The Constitutional Convention Introduction

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The Constitutional Convention


Constitutional governments are organized in such a way that one person or group cannot get enough power to dominate the government. Two common ways to do this are:

  • Separate the powers of government. Divide the powers of government among different branches, or parts of the government.

  • Balance the powers among the branches of government. Divide the powers of government in such a way that no one branch controls the other branches. This gives each branch methods to check the use of power by the other branches.

The Framers Feared Abuse of Power

The Framers knew that throughout history many governments had used their power unfairly. This is why they created the system of limits on governmental power. Two of the ideas that influenced the Framers, separation of powers and checks and balances were created by a French writer named Montesquieu [MAHN tus KYOO].

Separation of Powers

A study of constitutional governments shows that they are often divided into three different groups or branches of government. The power of government is not given to any one branch. Instead, some of the power is given to each branch. This is called separation of powers. For example, we divide our government into three branches with the following power:

  1. legislative power: the power to make laws

  1. executive power: the power to carry out and enforce laws

  1. judicial power: the power to manage conflicts about the meaning, application and enforcement of laws

Checks and Balances

The phrase checks and balances means that the powers of the different branches are balanced. No one branch has so much power that it can completely dominate the other two. Although each branch of government has its own special powers, those powers are checked because some of the powers are shared with the other branches.

According to the United States Constitution, Congress is the legislative branch of our government. The power of Congress is divided between two houses, the House of Representatives and the Senate. Each house of Congress can check the power of the other by refusing to pass a law proposed by the other house.
In addition, our Constitution gives the executive and judicial branches ways to check and control the powers of Congress to make laws. For example:

  • A bill is a proposed law. When Congress passes a bill, the president must sign it before it can become a law. The president has the right to refuse to sign, or veto, a bill. If this happens, the bill cannot become law unless Congress votes for the bill again and passes the bill by a two-thirds majority of both houses.

  • The United States Supreme Court can check the power of Congress. The Court can declare a law to be in violation of the Constitution and therefore invalid.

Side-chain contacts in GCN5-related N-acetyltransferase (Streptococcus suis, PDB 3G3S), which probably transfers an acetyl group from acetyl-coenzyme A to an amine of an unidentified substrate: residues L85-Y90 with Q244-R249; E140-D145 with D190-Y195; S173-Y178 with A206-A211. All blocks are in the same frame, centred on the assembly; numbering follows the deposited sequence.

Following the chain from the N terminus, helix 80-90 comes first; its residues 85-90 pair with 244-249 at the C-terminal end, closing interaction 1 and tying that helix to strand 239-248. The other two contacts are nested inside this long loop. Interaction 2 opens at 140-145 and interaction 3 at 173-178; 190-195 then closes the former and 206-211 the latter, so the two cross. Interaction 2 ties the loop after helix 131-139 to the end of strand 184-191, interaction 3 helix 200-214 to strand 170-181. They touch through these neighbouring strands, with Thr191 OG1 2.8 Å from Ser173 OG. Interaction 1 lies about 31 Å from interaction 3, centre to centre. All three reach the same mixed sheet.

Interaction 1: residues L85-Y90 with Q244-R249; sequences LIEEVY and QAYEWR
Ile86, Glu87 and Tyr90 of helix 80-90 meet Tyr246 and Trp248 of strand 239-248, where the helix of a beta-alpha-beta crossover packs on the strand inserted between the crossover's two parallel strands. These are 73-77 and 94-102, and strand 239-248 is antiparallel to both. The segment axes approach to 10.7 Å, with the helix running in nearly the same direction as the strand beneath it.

There are similar ways to check the president and Supreme Court.

This system of separation of powers and checks and balances help ensure that the power of government is limited. Because constitutional governments are organized in complicated ways, getting things done may take time. Although it may seem strange, this is often considered an advantage. Many people think that these complications make it more likely that when government does finally make a decision, it will be a well- thought-out one.
The Convention

As you will recall from the “Shays’ Rebellion” handout, Congress called for a meeting to be held in Philadelphia in 1787. The members of Congress invited each state to send delegates to what became known as the Philadelphia Convention. The purpose of the convention was to search for ways to improve the Articles of Confederation. But something very different was about to happen.

Fifty-Five delegates attended the convention. These delegates are known as the Framers of the Constitution. All were men. Most were young. The average age was forty-two. Most had played important roles in the American Revolution. About three-fourths of the delegates had served in Congress. Most were leaders in their states. Some were rich; most were not, but nobody was poor. Some of these delegates were: James Madison, Alexander Hamilton, George Washington and Benjamin Franklin.
Not all segments of the American population were represented at the Philadelphia Convention. There were no women, African-American or Native-American delegates. Poor farmers like those who took part in Shays’ Rebellion were not present either. The Rhode Island state legislature refused to send delegates to the convention. Citizens in Rhode Island were fiercely independent and hostile to the idea of a new convention.
By May 25, 1787, delegates from eleven states arrived at the convention. The Framers all agreed that George Washington should preside over the meetings at the convention.
Rules during the Convention

At the start of the convention, the Framers agreed on three things. They agreed they would

  1. not try to find ways to improve the Articles of Confederation as Congress had asked them to do. The Framers thought the problems were too serious to try to correct. Instead, the Framers decided to write a new constitution.

  2. keep a record of what was said at the convention a secret for thirty years. The reason for secrecy was that the Framers wanted to develop the best constitution possible. Many feared that if their discussions were made public, the delegates would not express their opinions freely. Also, the Framers did not want people from the outside trying to influence what they were doing. Finally, the Framers wanted the new constitution to be accepted. A new constitution would have a better chance of being approved if people did not know about the arguments that went on during the convention.

  1. give each state one vote in the convention proceedings, no matter the size of a state’s population. The reason for this decision was to gain the cooperation of the small states. Delaware, for example, had threatened to withdraw from the convention if states with large populations were given more votes than states with small populations.

Ideas about Government Included in the New Constitution